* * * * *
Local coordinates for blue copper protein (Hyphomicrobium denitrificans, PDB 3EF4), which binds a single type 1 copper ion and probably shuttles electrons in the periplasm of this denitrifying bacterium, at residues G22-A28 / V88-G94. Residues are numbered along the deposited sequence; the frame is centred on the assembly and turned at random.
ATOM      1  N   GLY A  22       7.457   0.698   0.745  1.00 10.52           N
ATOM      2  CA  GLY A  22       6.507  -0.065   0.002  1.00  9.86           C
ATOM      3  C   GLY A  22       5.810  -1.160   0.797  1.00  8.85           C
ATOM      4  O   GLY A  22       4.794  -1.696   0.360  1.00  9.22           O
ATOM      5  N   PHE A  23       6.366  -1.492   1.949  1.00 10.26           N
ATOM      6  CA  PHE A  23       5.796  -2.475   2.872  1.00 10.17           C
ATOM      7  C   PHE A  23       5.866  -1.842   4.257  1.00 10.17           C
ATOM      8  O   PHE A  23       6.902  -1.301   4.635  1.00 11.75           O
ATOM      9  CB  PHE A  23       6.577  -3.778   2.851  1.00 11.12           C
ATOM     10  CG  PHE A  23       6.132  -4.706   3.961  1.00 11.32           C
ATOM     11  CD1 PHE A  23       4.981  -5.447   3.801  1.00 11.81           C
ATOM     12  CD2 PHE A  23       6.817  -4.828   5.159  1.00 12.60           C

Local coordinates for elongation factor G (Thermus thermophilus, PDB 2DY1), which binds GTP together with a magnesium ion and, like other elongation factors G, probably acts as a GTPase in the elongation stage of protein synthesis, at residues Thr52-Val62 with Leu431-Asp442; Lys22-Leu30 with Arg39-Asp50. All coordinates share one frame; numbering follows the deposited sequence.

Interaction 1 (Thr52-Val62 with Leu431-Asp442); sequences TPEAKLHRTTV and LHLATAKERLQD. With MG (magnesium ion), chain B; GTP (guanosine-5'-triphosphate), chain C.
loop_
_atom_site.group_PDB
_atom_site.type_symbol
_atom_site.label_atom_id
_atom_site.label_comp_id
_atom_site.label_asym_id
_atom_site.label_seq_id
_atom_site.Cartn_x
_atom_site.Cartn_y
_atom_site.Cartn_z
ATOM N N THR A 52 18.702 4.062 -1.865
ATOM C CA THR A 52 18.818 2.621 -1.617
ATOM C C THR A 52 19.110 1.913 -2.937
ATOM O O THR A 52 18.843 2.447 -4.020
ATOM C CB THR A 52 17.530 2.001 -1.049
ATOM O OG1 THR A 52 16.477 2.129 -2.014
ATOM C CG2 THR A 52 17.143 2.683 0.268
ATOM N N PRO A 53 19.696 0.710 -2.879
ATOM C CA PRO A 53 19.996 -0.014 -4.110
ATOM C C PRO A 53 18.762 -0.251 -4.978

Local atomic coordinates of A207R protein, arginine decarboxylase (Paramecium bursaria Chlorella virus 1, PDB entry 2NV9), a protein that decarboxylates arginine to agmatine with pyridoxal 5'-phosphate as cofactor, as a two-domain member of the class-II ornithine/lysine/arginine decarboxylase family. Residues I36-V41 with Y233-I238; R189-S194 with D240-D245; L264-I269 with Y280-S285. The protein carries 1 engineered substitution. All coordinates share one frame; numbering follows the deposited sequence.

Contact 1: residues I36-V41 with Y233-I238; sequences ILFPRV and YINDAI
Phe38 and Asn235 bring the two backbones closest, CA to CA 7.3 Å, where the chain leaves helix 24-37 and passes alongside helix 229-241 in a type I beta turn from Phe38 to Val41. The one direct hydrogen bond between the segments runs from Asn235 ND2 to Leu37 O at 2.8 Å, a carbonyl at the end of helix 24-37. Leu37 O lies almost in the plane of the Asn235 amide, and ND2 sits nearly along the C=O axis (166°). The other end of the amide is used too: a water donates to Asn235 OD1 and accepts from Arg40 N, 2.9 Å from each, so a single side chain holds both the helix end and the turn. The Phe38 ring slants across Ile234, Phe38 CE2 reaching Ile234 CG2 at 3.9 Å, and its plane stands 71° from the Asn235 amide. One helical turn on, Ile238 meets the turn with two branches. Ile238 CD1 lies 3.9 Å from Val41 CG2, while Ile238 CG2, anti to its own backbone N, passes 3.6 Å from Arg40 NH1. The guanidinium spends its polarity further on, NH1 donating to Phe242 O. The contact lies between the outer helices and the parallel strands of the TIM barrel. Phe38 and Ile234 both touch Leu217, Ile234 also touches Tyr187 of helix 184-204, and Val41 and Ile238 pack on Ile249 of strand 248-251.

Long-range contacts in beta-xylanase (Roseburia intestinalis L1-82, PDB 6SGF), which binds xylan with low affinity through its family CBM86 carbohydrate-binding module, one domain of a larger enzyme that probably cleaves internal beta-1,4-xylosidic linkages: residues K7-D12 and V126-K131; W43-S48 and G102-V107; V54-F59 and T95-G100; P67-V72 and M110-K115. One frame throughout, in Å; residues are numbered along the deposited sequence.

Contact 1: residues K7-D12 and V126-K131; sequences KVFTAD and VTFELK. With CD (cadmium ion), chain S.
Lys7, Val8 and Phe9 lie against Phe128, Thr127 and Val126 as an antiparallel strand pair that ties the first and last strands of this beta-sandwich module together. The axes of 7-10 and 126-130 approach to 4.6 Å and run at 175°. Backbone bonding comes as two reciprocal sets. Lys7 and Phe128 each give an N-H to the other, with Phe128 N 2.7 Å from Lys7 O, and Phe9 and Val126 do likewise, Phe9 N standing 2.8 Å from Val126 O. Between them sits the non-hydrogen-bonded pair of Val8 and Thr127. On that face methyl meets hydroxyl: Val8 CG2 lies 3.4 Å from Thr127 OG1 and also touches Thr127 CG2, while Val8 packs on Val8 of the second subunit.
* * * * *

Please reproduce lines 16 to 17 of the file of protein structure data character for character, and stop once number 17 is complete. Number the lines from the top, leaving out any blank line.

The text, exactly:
loop_
_atom_site.group_PDB